Put saucepan back onto a very very low heat.  Slowly add the milk, stirring all the while, until the consistency of thin cream.  Taste, and add salt and white pepper [black pepper ruins the colour] to taste preference.  Bring the heat back up to a simmer;  DO NOT BOIL.

Serve in a wide flat bowl with a few finely chopped chives or other fines herbes sprinkled artfully in the centre, and bread or croutons on the side to dip or float.

Leftovers can be frozen and later reheated most successfully [I always have a tub or two in the freezer for emergency snacks/starters].  The soup will thicken so add a ladle of hot water as you bring soup back up to heat.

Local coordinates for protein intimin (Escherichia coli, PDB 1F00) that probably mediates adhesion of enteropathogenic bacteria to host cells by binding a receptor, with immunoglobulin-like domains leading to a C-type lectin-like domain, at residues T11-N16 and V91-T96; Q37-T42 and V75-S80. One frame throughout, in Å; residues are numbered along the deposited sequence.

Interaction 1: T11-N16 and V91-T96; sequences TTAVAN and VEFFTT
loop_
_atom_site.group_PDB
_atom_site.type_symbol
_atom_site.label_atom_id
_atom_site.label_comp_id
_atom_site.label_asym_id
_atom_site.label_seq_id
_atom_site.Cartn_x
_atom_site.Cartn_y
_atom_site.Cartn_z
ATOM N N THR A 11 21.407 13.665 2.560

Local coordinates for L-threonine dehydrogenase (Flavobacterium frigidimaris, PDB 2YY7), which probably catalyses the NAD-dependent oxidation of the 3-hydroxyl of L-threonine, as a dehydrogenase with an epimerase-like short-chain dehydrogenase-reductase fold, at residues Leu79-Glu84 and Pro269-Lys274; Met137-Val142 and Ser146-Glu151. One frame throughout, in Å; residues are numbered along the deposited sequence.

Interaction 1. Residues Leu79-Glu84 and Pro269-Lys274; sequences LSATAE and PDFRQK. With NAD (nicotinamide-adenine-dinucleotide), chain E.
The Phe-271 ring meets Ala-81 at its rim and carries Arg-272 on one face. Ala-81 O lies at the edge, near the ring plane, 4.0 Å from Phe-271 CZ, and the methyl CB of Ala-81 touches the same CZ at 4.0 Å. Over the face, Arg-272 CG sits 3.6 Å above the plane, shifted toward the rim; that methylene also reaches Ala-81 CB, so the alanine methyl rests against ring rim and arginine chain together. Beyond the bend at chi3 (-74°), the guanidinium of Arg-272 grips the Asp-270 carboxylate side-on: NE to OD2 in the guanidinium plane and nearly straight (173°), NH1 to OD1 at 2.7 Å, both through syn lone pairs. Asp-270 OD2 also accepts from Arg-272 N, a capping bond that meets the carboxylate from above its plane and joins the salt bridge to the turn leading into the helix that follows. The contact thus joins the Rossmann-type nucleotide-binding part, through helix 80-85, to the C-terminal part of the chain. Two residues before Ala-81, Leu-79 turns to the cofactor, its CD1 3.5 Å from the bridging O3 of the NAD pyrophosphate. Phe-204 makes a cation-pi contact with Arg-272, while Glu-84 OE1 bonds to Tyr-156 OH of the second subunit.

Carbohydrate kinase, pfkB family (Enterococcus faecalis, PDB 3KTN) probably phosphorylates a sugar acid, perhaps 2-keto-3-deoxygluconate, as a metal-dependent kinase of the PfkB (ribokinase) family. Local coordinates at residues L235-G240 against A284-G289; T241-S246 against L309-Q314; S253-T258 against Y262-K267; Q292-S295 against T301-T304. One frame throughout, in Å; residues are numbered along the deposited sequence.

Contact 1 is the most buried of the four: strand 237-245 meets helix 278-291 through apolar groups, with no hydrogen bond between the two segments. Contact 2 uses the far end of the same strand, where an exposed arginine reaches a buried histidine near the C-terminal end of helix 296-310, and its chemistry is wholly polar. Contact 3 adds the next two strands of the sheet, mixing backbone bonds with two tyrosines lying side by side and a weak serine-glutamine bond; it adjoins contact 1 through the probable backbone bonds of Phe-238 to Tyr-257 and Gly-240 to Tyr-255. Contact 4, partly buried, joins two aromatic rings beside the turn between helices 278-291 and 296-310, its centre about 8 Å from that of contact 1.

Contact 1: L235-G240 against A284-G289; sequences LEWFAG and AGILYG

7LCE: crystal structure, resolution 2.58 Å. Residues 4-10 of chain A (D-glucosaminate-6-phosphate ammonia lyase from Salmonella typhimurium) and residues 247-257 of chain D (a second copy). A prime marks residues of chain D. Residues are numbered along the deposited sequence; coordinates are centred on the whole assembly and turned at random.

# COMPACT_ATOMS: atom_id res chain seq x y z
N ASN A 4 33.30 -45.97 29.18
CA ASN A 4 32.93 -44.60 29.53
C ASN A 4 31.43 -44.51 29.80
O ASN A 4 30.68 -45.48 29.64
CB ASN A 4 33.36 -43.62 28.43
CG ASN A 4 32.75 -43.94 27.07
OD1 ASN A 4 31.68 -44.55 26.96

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Comments

  • billetsdoux  On Sunday 17 September 2006 at 7:46 pm

    I am sure this soup is very nice, but personally dont think dried herbs are the best in this kind of soup. This is how I make it, and Im not saying its better than yours, its just what I like.

    You need some good chicken stock; a lot of chives, parsley (flat or curly or both) and some tarragon or chervil if you like; potatoes and leeks obviously-I find one large leek is enough, using all of it.

    Take the stalks from the parsley (and tarragon or chervil) and half the chives, put them in the stock and slowly bring to a simmer. Once started to simmer turn off the heat and let the herbs infuse with the stock for half an hour.